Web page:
He stopped wanting to tell me stories about the war. I begged him. We started to fight, something we’d never done before. Constantly, about everything. I think he picked fights with me to avoid telling me the stories I’d sickly come to depend on. To thirst for. I was hungry for this story that did not belong to me. I wanted to buy my way in to a community I could never truly belong to, and he sensed it if not outright knew it. But I didn’t know it. I was too deep in my own selfishness.
I was a sieve for pain; I always had been. Years later, one of my therapists would call this relationship a “trauma bond,” not in the sense that our relationship with one another was abusive but that our pasts were abusive. Trauma was a thing I knew more intimately than anything else. It was a thing my boyfriend and everyone around him knew. Instead of sharing similar hobbies or core values, we shared trauma. It was the source of my sense of belonging. I clung to it because it was familiar. I had not yet learned to want to be free of it. He had.
The thing is, the reason for telling the story often matters as much as the actual telling of the story. Our reasons separated. His was authentic and genuine. Mine was toxic.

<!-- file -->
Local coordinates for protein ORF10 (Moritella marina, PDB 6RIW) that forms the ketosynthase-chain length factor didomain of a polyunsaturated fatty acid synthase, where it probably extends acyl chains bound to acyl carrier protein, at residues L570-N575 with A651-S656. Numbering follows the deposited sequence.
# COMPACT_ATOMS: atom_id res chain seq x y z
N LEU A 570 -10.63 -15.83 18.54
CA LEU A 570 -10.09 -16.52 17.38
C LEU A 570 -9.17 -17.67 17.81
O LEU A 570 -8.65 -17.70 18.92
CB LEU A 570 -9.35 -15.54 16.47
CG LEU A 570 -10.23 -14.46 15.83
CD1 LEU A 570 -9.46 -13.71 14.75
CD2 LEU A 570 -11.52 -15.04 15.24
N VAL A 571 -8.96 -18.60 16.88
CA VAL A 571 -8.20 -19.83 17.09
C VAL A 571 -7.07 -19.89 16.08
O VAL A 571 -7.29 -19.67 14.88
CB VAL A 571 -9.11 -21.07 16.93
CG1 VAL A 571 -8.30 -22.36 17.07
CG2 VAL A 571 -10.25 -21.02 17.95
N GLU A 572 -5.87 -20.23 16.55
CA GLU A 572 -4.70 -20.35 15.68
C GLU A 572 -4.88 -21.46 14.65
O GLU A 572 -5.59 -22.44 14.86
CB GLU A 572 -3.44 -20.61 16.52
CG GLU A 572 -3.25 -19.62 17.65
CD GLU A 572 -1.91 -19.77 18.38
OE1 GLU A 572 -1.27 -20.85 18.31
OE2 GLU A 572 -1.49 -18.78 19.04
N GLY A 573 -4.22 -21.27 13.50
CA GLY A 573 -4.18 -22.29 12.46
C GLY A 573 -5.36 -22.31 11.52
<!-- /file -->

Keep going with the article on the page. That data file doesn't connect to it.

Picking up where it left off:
Eventually, his best friend, a survivor of one of the many internment camps set up in Bosnia, called me to tell me my boyfriend was cheating on me. Now that I look back, I don’t even know that he was. Maybe. But maybe he just wanted an easy way out.
We broke up.
I still didn’t stop writing about Bosnia, though. By then, I’d made other friends who were Bosniaks, though I never fed on their pain the way I had my boyfriend’s. But by having those friends, I still felt like part of the community. I still felt like it was okay to write about Bosnia even though it was a community I did not belong to, and never would because, somewhat obviously, I am not Bosnian. Like I said, I’d never had a community. Dating that man, and having those friends, was the closest I’d ever come to feeling like I belonged somewhere.
Short stories became my new outlet. My new sick fix. I thought maybe I would even publish a whole compilation of them, with the same title. My Blood for My Bosnia. It would be a best seller. When it was, we’d run into each other at a book signing. I would fix things. He would love me again. I would belong somewhere. It was a ridiculous fever dream I held for far, far too long.
Then, in 2017, not longer after I published my first novel (thankfully, not about Bosnia), I attended a writers retreat focused on writing more sensitively and staying in one’s own lane. MadCap changed my perspective on a lot. It also made me reflect on the damage I’d done to this relationship that, though I’d cherished, I’d let fester and rot.
I stopped writing about Bosnia after that. Because the thing is, it doesn’t matter how much history I know, or that I’ve listened to or read all the transcripts of the Bosnian War Tribunals, or that I’ve loved and continue to love Bosniaks, or that I adore the food, or that I speak the language (badly, these days). None of that matters, because I am not Bosnian. I will never know what it’s truly like. I should not be the one to make Americans listen. A Bosnian should do that. That genocide is not my pain. It never will be. And for me to capitalize off it?
It’s wrong. Plain and simple.
But Bosnian voices? You had me at “ljubav.”
❤ Always, Aimee